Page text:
Julie Nelson Davis is Professor of the History of Modern Asian Art and Director of the Penn Forum on Japan. Recognized as one of the world’s foremost authorities on Japanese prints and illustrated books, Davis teaches a wide range of courses on East Asian art and material culture in the greater global context. She is author of Utamaro and the Spectacle of Beauty (Reaktion Books, 2007 and 2021), Partners in Print: Artistic Collaboration and the Ukiyo-e Market (University of Hawai’i Press, 2015), and Picturing the Floating World: Ukiyo-e in Context (in press). Davis was recently a guest curator for the Freer and Sackler Galleries for an exhibition on Utamaro (2017), and is preparing an exhibition of Japanese illustrated books at the University of Pennsylvania. She is currently working on a new project on issues of imitation, homage, and fakery in early modern Japanese art and their legacies into the present.
Nick Wilding is Associate Professor of History at Georgia State University, where he teaches Early Modern history, the history of science, and the history of the book. He is the author of Galileo’s Idol: Gianfrancesco Sagredo and the Politics of Knowledge (Chicago University Press, 2014), Faussaire de Lune: Autopsie d’une Imposture, Galilée et ses contrefacteurs (Bibliothèque Nationale de France, 2015) and a dozen research articles. He has held fellowships at Stanford, Cambridge, Columbia, the American Academy in Rome, the New York Academy of Medicine, the Cullman Center at the New York Public Library and the Andrew W. Mellon Fellowship of Scholars in Critical Bibliography, Rare Book School. He currently serves on the Council of the Bibliographical Society of America.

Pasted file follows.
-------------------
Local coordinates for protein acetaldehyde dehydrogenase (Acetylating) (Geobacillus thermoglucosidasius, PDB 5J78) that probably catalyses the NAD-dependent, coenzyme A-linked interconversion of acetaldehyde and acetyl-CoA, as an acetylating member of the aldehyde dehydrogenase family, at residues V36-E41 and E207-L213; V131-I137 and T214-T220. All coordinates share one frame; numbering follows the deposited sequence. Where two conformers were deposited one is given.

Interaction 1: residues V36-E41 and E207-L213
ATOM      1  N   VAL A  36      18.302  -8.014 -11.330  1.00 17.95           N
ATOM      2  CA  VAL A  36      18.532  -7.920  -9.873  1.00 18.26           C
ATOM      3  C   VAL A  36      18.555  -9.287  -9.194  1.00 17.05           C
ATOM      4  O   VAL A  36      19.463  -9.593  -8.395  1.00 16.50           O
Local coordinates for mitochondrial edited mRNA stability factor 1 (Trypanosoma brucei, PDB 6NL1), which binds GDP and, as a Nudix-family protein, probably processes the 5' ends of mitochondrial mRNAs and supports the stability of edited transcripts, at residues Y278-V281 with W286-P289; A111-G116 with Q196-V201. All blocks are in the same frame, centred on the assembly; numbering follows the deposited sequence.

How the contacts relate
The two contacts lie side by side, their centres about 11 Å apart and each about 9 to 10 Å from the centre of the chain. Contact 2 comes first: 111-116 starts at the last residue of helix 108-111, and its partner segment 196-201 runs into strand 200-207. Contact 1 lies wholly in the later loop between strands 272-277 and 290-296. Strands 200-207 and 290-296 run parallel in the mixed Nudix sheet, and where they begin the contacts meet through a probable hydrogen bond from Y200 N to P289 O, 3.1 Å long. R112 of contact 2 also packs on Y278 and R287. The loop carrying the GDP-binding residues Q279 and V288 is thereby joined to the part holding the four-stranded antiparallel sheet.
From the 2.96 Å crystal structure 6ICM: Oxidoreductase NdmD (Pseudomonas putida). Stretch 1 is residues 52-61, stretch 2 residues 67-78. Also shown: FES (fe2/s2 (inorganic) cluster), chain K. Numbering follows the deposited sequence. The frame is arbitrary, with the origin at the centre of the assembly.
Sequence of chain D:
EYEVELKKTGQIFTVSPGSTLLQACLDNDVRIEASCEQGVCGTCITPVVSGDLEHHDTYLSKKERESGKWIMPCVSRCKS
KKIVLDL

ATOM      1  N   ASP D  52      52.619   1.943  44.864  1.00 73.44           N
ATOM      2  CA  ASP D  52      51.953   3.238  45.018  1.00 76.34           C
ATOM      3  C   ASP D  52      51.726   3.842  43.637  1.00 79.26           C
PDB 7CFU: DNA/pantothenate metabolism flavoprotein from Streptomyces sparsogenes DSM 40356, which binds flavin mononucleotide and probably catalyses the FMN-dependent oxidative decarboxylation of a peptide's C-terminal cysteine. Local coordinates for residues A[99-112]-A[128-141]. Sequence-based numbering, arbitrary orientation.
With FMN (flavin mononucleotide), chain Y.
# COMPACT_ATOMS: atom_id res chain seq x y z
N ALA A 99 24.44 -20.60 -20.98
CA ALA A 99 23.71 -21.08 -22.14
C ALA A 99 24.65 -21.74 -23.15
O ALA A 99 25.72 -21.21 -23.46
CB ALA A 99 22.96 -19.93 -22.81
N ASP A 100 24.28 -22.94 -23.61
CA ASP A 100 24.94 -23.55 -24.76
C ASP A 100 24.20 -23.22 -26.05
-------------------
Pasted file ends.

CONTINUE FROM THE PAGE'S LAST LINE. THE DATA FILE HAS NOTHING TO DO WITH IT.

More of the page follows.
Kevin Young is the Director of the Schomburg Center for Research in Black Culture, and Poetry Editor of the New Yorker. He is the author of thirteen books of poetry and prose, is a member of the American Academy of Arts and Sciences, and was named a Chancellor of the Academy of American Poets in 2020. Young’s second nonfiction book, Bunk: The Rise of Hoaxes, Humbug, Plagiarists, Phonies, Post-Facts & Fake News, won the Anisfield-Wolf Book Award in Nonfiction, was a finalist for the National Book Critics Circle Award and the PEN/Jean Stein Book Award, was longlisted for the National Book Award, and was named a New York Times Notable Book.
Barbara Heritage is the Associate Director and Curator of Collections at Rare Book School. She currently serves as the Secretary of the Antiquarian Book School Foundation, as the Chair of the New Scholars Program Committee of the Bibliographical Society of America, and on the Board of Directors for Blue Mountain Dharma in Charlottesville. She has written extensively on the manuscripts and publishing history of Charlotte Brontë. Working with Donna Sy, she is currently co-editing a collected volume on critical-bibliographical and book-historical pedagogies resulting from the conference, “Bibliography Among the Disciplines,” that she and Sy co-chaired in 2017.
Joan Friedman is a retired art historian and rare book curator who worked for many years at the Yale Center for British Art. After a mid-life career change, she became a professor of Accounting at Illinois Wesleyan University, and is now retired for a second time. She collects the works of Owen Jones, mid-Victorian color printer and designer. She keeps out of trouble by volunteering for RBS, the BSA, and other organizations.